Orchestra of the Age of Enlightenment

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Francesco Cavalli (1602 – 1676)



His Times: One of the most notable students of the famous Monteverdi, Francesco Cavalli found himself pumping out operas in 17th century Venice, responding to the rising popularity of the genre (thanks largely to Monteverdi himself) and the appearance of more and more public opera houses. In Venice, opera had started to become a lot more accessible to the masses; in fact it was the growing demand for commercial opera that Cavalli was very successful in catering to, and usually had a bit of an outrageous sense of humour running throughout his works. This was the start of a transformation that took opera from aristocratic courts to the public sphere, that people of all social standings and backgrounds could enjoy.


His Music: Cavalli’s music was heavily influenced by Monteverdi. He worked to cement the style Monteverdi loved, using a single clear melodic line accompanied by simple chords to effectively convey the text that was being sung, but he also introduced the use of arias – songs with very melodious lines and more extravagant accompaniment – for dramatic effect and to convey material that was more emotional rather than plot-driving. As well as his 41 operas, Cavalli also wrote sacred music, including his own version of the Magnificat, and a Requiem Mass (possibly intended for his own funeral).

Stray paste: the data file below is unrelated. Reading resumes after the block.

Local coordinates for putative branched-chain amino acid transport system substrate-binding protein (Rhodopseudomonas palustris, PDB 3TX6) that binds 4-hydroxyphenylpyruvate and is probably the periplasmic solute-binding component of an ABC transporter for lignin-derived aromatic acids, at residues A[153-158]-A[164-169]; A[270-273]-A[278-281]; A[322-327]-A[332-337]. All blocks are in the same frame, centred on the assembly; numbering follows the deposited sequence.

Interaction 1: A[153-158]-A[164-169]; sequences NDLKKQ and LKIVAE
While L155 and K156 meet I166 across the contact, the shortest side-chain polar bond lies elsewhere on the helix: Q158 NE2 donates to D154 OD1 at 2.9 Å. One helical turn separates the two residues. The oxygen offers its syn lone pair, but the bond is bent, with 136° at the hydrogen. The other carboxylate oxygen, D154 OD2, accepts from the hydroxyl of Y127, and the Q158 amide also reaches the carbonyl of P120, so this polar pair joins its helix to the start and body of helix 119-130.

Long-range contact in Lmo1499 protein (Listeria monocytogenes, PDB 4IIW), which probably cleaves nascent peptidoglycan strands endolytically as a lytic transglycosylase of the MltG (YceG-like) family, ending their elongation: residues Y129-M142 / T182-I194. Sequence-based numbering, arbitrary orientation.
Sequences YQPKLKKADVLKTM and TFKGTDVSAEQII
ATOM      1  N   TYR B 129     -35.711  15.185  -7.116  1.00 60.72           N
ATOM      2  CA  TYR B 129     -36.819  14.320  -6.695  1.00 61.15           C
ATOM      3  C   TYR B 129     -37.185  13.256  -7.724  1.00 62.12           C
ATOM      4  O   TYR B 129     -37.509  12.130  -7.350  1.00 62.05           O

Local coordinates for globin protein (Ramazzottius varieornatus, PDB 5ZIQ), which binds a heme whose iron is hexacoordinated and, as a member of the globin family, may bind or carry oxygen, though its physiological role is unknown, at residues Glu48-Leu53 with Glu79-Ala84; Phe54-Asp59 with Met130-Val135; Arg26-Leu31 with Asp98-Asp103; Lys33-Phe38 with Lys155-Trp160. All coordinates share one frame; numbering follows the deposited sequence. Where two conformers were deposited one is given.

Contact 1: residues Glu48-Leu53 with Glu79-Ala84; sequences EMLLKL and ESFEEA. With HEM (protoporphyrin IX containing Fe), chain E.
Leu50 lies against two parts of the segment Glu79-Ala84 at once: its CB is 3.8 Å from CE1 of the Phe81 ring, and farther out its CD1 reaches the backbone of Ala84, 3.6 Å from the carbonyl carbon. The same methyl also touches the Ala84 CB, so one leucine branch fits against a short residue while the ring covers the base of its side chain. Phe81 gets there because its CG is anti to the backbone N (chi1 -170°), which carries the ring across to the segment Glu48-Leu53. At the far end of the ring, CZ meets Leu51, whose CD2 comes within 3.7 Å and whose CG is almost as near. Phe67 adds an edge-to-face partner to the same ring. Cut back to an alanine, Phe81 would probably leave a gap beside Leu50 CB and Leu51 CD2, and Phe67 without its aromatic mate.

Himself: From Lombardy in Italy, his real name was actually Pietro Francesco Caletti, however he was so honoured by his early patron Federico Cavalli that it seems he was inspired to take his name. He spent much of his life in Venice, becoming a soprano at St Mark’s Basilica when he was roughly 14 years old, where he began to be tutored by Monteverdi. Cavalli’s lifelong association with St Mark’s also saw him in the role of second and first organist, but he made his real living as a regular composer of opera for the Teatro San Cassiano, the first ever public opera house.


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